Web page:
Some folks recommend using 60 Hollow underneath with a topping of 100#. to gain additional capacity. I have found that the snap strength of 60 just is not good enough when we are blasting or have starting drags at 28 - 30+ pounds nor does it hold up well when we get into bigger fish. Since you will be in a Panga or cruiser the need to go up and around folks is nothing like on a long range boat so you can start with higher drag and the boat may end up chasing the biggers. If you have not done that before start with 25 pounds of drag and then be prepared to up it quickly if the fish is running for the hills or until you get used to higher drag settings. You will find the sweet spot for drag setting which work for you.

    It comes down to winding the line tightly onto your reel's spool when it first comes off the bulk spool. Shimano shows what I believe to be a low amount of powerpro capacity on their reels as I tend to get a bunch more than their charts show. Basil probably gets even more and puts a cool counter twist into it as he has specialty equipment. Too many shops do not put enough pressure on the spinner spool when first winding it on. Most spinners, after the first big fish is caught, have shrinkage.... even though it is not cold outside.... so loading Spectra at proper tensions when you first put line on the reel is important. Without a line winder it is really tough be able to straight wind the reel against the proper tension on the bulk spool.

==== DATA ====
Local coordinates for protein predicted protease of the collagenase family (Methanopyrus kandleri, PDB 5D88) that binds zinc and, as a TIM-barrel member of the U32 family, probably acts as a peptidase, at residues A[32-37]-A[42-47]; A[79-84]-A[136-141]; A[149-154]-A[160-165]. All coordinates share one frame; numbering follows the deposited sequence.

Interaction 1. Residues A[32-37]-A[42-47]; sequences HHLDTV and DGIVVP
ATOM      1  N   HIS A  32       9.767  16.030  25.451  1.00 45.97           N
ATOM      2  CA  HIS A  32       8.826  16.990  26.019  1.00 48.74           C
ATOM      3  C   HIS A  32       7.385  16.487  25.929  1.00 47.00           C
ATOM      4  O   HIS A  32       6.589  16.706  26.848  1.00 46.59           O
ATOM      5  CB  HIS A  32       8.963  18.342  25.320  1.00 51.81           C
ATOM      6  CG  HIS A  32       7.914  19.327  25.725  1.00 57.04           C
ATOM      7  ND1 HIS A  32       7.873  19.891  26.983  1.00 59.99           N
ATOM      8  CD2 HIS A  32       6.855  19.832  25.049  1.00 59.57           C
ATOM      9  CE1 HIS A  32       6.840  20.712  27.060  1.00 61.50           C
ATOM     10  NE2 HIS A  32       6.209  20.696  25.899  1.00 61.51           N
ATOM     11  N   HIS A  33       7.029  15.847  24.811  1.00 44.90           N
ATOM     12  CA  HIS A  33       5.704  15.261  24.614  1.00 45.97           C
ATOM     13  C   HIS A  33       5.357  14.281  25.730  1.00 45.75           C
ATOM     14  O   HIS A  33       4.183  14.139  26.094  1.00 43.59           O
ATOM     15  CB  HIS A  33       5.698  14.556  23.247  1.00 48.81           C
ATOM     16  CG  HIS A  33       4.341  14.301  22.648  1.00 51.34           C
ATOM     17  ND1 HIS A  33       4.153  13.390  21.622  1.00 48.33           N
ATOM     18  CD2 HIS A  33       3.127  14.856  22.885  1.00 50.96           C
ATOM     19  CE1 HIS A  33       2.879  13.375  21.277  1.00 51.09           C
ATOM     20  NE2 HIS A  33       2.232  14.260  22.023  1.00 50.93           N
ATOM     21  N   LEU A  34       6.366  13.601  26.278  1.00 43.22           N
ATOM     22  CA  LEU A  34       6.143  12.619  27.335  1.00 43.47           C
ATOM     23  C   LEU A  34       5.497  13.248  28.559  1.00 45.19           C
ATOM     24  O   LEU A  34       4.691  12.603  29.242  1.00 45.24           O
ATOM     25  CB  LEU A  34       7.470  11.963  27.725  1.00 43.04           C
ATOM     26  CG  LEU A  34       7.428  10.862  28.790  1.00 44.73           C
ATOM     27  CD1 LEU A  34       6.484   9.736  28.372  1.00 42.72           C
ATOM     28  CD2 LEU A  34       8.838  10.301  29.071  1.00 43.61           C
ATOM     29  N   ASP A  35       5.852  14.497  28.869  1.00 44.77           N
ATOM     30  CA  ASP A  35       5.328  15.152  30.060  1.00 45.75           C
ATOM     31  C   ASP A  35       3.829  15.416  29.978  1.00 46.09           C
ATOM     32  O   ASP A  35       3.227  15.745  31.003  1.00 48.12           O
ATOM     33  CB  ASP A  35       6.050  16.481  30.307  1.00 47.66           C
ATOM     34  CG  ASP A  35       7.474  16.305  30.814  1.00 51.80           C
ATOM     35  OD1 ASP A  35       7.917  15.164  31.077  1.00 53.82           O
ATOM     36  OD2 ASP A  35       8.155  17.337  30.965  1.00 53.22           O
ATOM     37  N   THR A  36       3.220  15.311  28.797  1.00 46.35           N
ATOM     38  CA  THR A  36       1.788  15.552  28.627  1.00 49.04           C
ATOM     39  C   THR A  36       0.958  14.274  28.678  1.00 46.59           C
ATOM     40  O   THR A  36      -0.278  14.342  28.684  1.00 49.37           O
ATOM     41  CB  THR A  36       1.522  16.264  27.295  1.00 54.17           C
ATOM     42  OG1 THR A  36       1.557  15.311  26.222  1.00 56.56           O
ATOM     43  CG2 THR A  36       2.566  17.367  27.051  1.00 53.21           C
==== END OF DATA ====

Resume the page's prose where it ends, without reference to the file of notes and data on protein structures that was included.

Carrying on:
You already know my stance on rods. The 8 foot Black hole Popping rods are my favorites. They come in two piece which I also use on my long range work. The G is my favorite until we get really small on the popper weight at which point I use the N. There are many rods you can use for popping on the market but these just best suit my needs.

    Stick baits can easily be more effective as poppers as they more replicate a bait fish. These look more aero dynamic shaped and can either suspend a bit below the water surface, which I find most effective as well as the floating top water versions. John noted some of his favorites which are great and very effective stick baits such as most everyone's favorite Baby Runboh, in floating and sinking versions, but you can also go to sub surface baits like the Daiwa Dorado slider, Soul Barabas and one of my favorites the Tackle house Shibuki. There are many ways to retrieve stick baits to get different actions from a slow swimming bait to a darting hurt bait to a hauling ass then stop flyingfish action but that is a topic for another time as I have written another novel. For me, Popping is just a different breed of cat spiritually.